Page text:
-%20Final.pdf (Accessed February 21, 2014).
12 All data based on authors analysis Bureau of Labor Statistics
Occupational Employment Statistics for May 2013 from the Bureau of
Labor Statistics. The data is for Metropolitan and Nonmetropolitan Area
Occupational Employment and Wage Estimates. The estimate for hotel
workers is based on an average of hotel desk clerks (code = 43-4081)
and hotel maids (37-2012). Other occupational codes used were 47-
2061 (construction laborers), 49-3023 (automotive services), 41-2021
(retail clerks) and 51-6011 (laundry & dry cleaning). Data can be found
here: http://www.bls.gov/oes/2013/may/oes_33460.htm (Accessed
June 23, 2014).
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Minnesota 2020 - www.mn2020.org
Earnings for hotel workers in Duluth and
Rochester are also at the bottom of the wage
scale. Estimates put the median annual wages
for a hotel worker in the Duluth metropolitan
area for May 2013 at $19,765 a year compared
to $36,480 for construction laborers, $35,610 for
mechanics, $22,250 for retails clerks, $24,390 for
laundry and dry cleaning services and $40,700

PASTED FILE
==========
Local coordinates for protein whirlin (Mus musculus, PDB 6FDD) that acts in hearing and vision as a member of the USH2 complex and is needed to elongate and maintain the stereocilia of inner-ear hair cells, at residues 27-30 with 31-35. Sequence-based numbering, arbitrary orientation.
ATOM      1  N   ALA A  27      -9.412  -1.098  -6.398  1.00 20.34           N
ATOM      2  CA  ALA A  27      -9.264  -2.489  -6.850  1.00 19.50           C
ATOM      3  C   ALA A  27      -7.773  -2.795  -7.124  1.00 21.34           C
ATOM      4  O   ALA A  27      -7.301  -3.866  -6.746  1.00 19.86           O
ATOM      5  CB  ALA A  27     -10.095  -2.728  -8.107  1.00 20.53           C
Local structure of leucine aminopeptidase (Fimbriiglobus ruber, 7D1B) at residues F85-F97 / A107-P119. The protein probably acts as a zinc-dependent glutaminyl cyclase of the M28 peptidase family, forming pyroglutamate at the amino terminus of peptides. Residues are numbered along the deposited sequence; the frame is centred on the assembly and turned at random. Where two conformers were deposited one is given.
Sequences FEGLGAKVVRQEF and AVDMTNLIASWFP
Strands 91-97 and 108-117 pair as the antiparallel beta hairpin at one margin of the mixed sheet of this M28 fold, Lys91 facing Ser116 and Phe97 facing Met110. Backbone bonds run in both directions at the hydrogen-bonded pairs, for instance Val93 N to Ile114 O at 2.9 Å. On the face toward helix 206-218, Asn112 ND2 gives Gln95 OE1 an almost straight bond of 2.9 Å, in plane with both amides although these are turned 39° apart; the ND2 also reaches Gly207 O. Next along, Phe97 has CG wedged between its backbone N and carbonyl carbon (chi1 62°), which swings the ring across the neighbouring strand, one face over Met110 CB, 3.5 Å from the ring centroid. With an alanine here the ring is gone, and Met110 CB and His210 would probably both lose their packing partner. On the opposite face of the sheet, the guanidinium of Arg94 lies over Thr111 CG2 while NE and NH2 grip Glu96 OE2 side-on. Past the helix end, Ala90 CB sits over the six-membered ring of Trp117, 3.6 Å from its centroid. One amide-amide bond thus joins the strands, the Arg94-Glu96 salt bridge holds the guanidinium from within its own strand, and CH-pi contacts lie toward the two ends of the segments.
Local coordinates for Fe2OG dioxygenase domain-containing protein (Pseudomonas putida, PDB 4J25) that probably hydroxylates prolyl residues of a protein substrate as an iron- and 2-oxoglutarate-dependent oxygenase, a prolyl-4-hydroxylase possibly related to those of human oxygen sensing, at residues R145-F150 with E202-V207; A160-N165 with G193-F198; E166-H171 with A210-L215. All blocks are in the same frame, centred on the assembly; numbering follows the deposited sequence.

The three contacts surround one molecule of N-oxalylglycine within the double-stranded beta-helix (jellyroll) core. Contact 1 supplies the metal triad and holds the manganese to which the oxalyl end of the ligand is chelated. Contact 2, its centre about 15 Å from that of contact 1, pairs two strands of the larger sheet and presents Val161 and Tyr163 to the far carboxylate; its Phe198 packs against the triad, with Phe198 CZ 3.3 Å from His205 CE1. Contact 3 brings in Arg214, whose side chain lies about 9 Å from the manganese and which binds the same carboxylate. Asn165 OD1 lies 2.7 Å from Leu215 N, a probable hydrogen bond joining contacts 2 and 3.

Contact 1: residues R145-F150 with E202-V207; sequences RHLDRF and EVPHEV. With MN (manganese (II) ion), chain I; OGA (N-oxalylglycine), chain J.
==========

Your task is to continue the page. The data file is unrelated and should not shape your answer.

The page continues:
for all occupations.
13
Estimates for Rochester
were $23,425 a year compared to $34,430 for
construction laborers, $36,850 for mechanics,
$20,780 for retails clerks, $32,260 for laundry
and dry cleaning services and $47,560 for all
occupations.
14
13 All occupational codes used are the same as above. Data for Duluth
can be found here: http://www.bls.gov/oes/2013/may/oes_20260.htm
(Accessed June 23, 2014).
14 All occupational codes used are the same as above. Data for Rochester
can be found here: http://www.bls.gov/oes/2013/may/oes_40340.htm
(Accessed June 23, 2014).
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Uneven Recovery: A Look Back at Minnesotas Housing Crisis
Within the hotel industry, there is a substantial
discrepancy between average employees and
hotel executives. CEO pay for major hotel
companies have continued to rise to record
levels, while compensation for hotel workers
has remained below comparable industries as
discussed above.
15
Minnesota 2020 - www.mn2020.org
HOTEL LABOR PRACTICES AND INJURY RATES
Hotel room cleaning is a backbreaking job, with
intense workloads, time pressures and repetitive
lifting motions. In a recent study of 1,000 Las
Vegas hotel workers, ninety-fve percent of
housekeepers reported enduring occupational-
related injuries.
15
To determine this statistic,
researchers asked them if they had experienced
on-the-job pain during the last four weeks. Most
of these workers barely make a living wage
while their employers are making millions in
profts derived from their labor. Women and
people of color are disproportionately bearing
the brunt of these unsafe working conditions.
15 Moriarity, Joan. Creating Luxury, Enduring Pain: How Hotel Work is
Hurting Housekeepers. UNITE HERE (2006).
Housekeeping work is characterized by